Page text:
In short, we love Netflix and have even expanded our horizons to include renting movies for the grown-ups on the house to watch after the kids go to bed. Now, you can too. I just found a flier they sent us offering four free one-month trials of Netflix to anyone we want to give them to. The key is, though, that you have to sign up for your free month by this coming Monday, June 15th. So I figured what better way to share than offer them to you.
If you'd like a free month of Netflix, just leave me a comment below saying so, and including your email address. My favorite would be if you would leave me a comment suggesting the next family movie we should watch, preferably one that is NOT animated, since I'm pretty sure the entire Pixar ouvre has been watched out in our house. I'll randomly choose four people, and email them tonight at 9pm EST with the codes to sign up.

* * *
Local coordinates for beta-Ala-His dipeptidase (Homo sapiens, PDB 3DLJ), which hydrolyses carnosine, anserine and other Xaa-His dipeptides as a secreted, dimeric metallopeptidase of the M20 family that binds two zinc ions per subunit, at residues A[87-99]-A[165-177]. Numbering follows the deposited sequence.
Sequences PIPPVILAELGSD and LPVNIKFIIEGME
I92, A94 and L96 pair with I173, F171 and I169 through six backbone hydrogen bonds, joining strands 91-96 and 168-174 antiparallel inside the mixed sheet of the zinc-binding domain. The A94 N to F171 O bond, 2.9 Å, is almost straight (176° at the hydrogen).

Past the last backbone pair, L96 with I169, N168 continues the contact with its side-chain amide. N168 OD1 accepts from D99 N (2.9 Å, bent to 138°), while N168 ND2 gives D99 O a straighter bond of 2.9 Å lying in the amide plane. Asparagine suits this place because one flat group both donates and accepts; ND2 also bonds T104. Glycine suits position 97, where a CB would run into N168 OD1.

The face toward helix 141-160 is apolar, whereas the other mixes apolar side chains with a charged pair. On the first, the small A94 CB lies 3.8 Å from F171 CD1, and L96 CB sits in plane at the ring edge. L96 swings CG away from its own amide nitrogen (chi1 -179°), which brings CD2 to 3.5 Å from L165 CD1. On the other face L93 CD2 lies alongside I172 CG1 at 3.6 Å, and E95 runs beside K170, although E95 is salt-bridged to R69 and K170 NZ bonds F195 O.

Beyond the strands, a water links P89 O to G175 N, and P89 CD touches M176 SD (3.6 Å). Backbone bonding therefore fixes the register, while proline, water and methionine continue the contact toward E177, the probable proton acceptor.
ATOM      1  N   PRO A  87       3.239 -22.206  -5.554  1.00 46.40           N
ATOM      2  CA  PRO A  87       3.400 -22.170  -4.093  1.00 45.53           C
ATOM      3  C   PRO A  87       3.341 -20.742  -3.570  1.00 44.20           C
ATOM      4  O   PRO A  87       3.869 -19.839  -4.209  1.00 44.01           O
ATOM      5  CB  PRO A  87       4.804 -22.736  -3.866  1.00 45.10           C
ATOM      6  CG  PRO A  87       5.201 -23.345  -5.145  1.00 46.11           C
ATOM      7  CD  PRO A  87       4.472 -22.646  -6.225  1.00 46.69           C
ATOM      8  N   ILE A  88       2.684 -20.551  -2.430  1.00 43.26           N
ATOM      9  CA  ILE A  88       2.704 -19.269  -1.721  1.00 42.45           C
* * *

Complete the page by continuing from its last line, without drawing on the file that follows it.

(To clarify: Nextflix didn't approach me to write this post or anything. I just love them. And the deal of four free one-month memberships for friends and family is something they sent out to all their members, as far as I can tell.)
Even if you don't want the membership, would you suggest your favorite young-kid-friendly movie? We desperately need some new ideas! Happy weekend.
Wednesday, June 10, 2009
You know that goofy thing that people sometimes say to mothers pregnant with twins -- that having two children will be "so much easier" than having just one because they'll keep each other occupied? And maybe it's true once they get to a certain age, but, as my sister used to say, when you've got two infants who aren't exactly changing each other's diapers, it seems pretty ludicrous. Well, I wonder about that sometimes with siblings who aren't twins too.